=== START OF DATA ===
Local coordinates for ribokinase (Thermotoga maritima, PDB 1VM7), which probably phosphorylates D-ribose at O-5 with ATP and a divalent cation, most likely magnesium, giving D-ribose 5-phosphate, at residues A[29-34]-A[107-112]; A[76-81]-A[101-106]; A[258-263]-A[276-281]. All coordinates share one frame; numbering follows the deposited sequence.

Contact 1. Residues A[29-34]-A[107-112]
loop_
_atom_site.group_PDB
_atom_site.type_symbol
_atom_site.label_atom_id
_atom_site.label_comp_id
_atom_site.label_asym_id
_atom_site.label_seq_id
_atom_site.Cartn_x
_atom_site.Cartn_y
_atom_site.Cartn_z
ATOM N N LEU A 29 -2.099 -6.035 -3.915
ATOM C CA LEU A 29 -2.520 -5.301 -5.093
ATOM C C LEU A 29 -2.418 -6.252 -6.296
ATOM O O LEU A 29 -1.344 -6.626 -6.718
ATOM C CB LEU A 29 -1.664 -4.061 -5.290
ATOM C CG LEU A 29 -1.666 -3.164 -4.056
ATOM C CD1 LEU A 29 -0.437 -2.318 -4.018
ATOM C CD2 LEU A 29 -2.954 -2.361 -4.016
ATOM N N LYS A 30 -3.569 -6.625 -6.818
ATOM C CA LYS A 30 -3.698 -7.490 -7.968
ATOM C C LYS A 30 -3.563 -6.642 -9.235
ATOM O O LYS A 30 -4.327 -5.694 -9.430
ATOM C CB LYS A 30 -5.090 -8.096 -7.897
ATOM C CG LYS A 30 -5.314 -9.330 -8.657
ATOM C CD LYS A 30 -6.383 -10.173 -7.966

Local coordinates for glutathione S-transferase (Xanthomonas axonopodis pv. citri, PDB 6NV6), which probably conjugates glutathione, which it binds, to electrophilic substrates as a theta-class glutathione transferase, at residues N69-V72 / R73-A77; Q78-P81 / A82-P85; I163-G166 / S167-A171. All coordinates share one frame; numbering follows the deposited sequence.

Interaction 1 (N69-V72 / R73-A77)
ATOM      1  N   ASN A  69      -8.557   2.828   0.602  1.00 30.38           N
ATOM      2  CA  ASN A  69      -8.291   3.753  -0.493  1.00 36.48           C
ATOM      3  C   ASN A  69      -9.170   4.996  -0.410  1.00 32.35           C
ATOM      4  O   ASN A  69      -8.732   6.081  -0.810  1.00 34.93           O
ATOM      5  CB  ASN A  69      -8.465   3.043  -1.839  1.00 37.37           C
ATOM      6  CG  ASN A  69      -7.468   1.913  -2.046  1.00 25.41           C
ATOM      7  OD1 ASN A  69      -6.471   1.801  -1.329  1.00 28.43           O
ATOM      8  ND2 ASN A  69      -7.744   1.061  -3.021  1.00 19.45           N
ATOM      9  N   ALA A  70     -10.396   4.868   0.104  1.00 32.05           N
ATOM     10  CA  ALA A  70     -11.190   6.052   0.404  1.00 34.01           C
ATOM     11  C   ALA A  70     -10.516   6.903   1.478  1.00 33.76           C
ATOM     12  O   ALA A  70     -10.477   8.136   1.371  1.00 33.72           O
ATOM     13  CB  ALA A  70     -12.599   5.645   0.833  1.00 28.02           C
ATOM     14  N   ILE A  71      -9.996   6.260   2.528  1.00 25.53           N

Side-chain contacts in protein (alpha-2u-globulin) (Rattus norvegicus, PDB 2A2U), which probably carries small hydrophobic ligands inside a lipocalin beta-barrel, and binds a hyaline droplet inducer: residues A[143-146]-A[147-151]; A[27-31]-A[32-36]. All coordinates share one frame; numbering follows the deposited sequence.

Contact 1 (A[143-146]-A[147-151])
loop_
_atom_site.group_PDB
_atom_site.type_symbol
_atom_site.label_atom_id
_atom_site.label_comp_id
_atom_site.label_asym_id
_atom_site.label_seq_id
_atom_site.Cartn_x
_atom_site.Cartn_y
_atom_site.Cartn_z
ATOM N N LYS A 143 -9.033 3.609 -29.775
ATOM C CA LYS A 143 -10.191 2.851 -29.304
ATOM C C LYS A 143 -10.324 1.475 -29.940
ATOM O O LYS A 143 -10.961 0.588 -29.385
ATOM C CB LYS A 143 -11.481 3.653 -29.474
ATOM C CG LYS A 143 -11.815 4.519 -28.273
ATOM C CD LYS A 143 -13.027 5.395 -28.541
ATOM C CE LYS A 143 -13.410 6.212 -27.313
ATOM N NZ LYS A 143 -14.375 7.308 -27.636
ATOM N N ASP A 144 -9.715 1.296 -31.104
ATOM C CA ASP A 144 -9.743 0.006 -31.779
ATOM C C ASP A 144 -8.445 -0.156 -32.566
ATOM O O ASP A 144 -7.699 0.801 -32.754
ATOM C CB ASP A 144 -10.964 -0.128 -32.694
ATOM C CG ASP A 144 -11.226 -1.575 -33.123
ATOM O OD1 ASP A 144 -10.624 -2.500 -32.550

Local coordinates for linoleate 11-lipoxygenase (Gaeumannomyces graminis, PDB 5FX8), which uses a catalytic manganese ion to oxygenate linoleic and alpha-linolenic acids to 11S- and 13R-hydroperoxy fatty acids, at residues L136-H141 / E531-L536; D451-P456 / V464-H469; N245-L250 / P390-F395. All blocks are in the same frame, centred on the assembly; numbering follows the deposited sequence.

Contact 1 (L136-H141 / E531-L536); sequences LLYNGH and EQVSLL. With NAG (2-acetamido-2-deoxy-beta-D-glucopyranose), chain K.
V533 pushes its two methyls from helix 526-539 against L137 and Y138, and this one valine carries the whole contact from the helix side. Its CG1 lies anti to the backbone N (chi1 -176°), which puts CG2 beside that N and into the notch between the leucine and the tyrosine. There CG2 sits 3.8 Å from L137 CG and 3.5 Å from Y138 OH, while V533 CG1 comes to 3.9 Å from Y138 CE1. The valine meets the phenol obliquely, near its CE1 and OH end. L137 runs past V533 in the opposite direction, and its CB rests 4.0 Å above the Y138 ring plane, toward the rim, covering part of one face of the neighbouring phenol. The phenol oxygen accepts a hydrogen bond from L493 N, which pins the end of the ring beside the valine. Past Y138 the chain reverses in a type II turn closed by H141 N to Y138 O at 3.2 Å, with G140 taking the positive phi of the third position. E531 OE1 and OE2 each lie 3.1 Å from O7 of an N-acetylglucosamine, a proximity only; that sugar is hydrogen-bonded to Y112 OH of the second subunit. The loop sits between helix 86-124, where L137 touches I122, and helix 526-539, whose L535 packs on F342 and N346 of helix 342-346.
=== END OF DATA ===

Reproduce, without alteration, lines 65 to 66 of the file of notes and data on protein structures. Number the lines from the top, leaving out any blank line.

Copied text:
ATOM N N ASP A 144 -9.715 1.296 -31.104
ATOM C CA ASP A 144 -9.743 0.006 -31.779